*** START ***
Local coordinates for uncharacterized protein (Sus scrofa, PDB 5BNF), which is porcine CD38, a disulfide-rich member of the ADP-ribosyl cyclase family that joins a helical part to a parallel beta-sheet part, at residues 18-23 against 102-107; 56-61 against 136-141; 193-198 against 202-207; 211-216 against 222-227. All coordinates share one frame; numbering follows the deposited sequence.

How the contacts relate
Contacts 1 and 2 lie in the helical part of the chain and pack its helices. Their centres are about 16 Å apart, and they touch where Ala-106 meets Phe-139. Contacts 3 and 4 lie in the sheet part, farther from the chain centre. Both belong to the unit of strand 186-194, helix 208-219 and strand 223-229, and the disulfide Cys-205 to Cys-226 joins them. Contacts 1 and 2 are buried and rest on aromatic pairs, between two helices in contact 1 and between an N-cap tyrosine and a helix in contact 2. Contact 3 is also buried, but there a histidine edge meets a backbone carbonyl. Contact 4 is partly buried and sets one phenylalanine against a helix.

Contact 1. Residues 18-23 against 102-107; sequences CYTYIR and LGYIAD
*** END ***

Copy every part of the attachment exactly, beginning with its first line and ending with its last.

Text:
Local coordinates for uncharacterized protein (Sus scrofa, PDB 5BNF), which is porcine CD38, a disulfide-rich member of the ADP-ribosyl cyclase family that joins a helical part to a parallel beta-sheet part, at residues 18-23 against 102-107; 56-61 against 136-141; 193-198 against 202-207; 211-216 against 222-227. All coordinates share one frame; numbering follows the deposited sequence.

How the contacts relate
Contacts 1 and 2 lie in the helical part of the chain and pack its helices. Their centres are about 16 Å apart, and they touch where Ala-106 meets Phe-139. Contacts 3 and 4 lie in the sheet part, farther from the chain centre. Both belong to the unit of strand 186-194, helix 208-219 and strand 223-229, and the disulfide Cys-205 to Cys-226 joins them. Contacts 1 and 2 are buried and rest on aromatic pairs, between two helices in contact 1 and between an N-cap tyrosine and a helix in contact 2. Contact 3 is also buried, but there a histidine edge meets a backbone carbonyl. Contact 4 is partly buried and sets one phenylalanine against a helix.

Contact 1. Residues 18-23 against 102-107; sequences CYTYIR and LGYIAD